A Catholic Monthly Magazine

Inklings of Hope

Fr Kevin Bates sm

As we tune in to our newsfeed each day, we cannot help but be struck by the moral malaise that permeates much of our public conversation and political processes, both locally and beyond our shores. We are at the same time confronted by the failures and diminishment of the Church, which appears in a number of forms.

There is the fact that organised religion in general, and the Church in particular, is seen by many people, both young and older, as having nothing of value to offer them. The Church may be viewed as a quaint irrelevant historical relic and is seen sometimes as a home for those who can’t think for themselves!

There is the obvious loss of credibility brought about by the sexual abuse crisis and this will continue beyond this generation as a wound in the Church’s heart that cries out for justice and mercy.

Some people within various political parties are dismayed and discouraged by the performance of their own colleagues. People in the Church likewise sometimes lose heart.

Some people in the Church who remember ‘how great it used to be once,’ either try to re-create what was, or expend great energy criticising the present state of affairs and then jumping ship. In these discussions, Catholic Schools, among others, come in for a fair old belting.

In the face of this civil and religious malaise, we could well believe that there is no hope for the human family, and no real role of worth for people of faith.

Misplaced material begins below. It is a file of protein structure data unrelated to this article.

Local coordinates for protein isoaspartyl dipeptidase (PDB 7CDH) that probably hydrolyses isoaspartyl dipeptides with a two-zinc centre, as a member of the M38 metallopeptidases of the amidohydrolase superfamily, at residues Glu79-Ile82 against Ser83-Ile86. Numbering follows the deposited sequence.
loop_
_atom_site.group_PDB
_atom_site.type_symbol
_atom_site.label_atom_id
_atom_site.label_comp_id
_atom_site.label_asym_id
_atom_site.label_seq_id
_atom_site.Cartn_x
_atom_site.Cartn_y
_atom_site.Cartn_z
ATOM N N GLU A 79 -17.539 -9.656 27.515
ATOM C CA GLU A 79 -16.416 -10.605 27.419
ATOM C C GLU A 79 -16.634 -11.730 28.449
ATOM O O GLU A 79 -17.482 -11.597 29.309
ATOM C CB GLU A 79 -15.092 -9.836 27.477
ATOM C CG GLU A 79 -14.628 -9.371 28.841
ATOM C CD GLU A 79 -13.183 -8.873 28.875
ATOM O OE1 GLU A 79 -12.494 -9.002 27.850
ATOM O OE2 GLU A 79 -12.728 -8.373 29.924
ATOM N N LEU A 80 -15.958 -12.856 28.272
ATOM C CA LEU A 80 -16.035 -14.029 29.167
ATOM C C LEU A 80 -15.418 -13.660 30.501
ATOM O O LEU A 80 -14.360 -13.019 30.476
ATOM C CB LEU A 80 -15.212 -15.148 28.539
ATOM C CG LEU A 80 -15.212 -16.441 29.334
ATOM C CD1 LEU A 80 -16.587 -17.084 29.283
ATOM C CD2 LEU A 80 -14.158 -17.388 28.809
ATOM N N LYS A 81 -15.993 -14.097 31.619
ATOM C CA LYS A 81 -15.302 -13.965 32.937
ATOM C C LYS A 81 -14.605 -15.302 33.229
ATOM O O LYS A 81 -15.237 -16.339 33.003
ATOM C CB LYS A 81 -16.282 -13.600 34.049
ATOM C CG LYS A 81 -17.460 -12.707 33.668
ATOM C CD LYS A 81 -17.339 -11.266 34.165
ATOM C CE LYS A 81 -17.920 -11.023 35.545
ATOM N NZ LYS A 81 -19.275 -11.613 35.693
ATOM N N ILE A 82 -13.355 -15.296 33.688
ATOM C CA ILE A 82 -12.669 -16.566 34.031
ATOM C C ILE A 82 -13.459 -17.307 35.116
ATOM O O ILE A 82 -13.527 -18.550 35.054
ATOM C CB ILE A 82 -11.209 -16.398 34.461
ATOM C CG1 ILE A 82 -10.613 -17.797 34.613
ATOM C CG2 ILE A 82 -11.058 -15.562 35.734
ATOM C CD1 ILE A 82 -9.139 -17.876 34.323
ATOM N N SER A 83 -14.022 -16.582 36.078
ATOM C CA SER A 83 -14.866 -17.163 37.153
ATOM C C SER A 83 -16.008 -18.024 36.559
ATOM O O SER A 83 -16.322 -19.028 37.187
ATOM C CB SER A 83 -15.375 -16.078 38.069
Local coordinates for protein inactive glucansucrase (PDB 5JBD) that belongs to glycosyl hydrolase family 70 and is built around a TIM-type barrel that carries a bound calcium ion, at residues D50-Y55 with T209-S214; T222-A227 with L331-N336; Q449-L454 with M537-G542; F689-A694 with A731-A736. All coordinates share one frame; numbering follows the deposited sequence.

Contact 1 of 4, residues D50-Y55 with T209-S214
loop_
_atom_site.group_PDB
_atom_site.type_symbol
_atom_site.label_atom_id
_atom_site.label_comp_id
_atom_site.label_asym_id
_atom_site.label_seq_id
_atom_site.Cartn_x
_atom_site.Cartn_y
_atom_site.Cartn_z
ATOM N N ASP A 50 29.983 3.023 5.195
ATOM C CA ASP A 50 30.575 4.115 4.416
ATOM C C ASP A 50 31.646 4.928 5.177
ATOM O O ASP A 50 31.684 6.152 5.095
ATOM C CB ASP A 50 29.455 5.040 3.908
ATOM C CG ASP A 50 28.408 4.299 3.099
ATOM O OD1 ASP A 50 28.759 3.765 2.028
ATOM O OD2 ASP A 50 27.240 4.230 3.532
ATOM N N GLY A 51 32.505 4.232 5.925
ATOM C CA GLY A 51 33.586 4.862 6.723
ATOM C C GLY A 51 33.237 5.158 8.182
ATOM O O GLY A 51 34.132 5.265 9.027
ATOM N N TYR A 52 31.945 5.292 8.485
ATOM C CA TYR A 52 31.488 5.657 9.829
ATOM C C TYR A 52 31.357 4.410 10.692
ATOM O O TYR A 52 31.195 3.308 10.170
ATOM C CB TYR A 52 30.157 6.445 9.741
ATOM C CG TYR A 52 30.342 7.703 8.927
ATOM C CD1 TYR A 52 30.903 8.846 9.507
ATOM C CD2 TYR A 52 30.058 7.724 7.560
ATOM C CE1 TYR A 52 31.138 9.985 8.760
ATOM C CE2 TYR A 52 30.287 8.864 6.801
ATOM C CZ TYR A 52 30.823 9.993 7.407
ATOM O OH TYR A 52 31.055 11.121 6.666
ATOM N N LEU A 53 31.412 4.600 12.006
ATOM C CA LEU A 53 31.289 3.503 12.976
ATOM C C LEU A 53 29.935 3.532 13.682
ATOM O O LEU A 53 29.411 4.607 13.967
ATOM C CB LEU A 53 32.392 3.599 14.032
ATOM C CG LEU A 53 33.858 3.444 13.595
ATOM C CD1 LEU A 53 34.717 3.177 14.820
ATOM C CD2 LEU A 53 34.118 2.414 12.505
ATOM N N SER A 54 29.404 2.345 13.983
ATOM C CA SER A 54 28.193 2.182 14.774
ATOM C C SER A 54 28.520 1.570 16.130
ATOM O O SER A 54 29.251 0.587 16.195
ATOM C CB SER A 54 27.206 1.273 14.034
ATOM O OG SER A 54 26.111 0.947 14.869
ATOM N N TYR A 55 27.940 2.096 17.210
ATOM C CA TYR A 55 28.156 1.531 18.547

It’s then that our attention is grabbed by the faith of a dying woman who is still full of love for life and who is facing her death with grace and trust. Then there are those in our community who are reaching out and nourishing disadvantaged young people. There are parishioners bringing a word of comfort and joy as they visit the elderly and housebound.

We are privileged to glimpse into the lives of dedicated parents raising their children with purpose and deep faith. For them there is no loss of hope. For them the beauty of life, the Good News of Jesus, the community of believers are a constant source of nourishment and joy.

Many teachers in our schools are on the front line of the Church’s mission of evangelisation and put some of us to shame with their dedication, their expertise, knowledge and passion for the young ones in their care, and for the Gospel.

Recently I was part of a panel interviewing for positions at one of our Catholic Colleges. Uniformly, the young teachers presenting for the interviews displayed a depth of understanding, commitment, prayerfulness and joy in their faith that was at once moving and inspiring. It was a privilege to meet and hear them.

How often do we hear of, or are part of communities, small neighbourly ones and larger suburban ones, in which people rally around when families are struck down by illness, death or misadventure?

... dedicated parents raising their children with ... deep faith

When we feel dismayed at the state of our politics, the corruption in so many sectors of the community, the violence that plays out on our TV screens each day, it’s worth stepping back to appreciate that there is more to us than the chaos, prejudice and violence that feeds our news services.

While we own and reflect on this broken part of our human family, there is an abundance of grace and beauty in those around us and in the heart of our believing community and beyond that community, more than enough to inspire and encourage us.

Jesus, in rising from the dead, catches up the whole human drama and calls every part of our creation to join him in the new life of his resurrection. He seems to think that nothing is beyond the reach of love.

Rising with him in that belief has got to be our better option!

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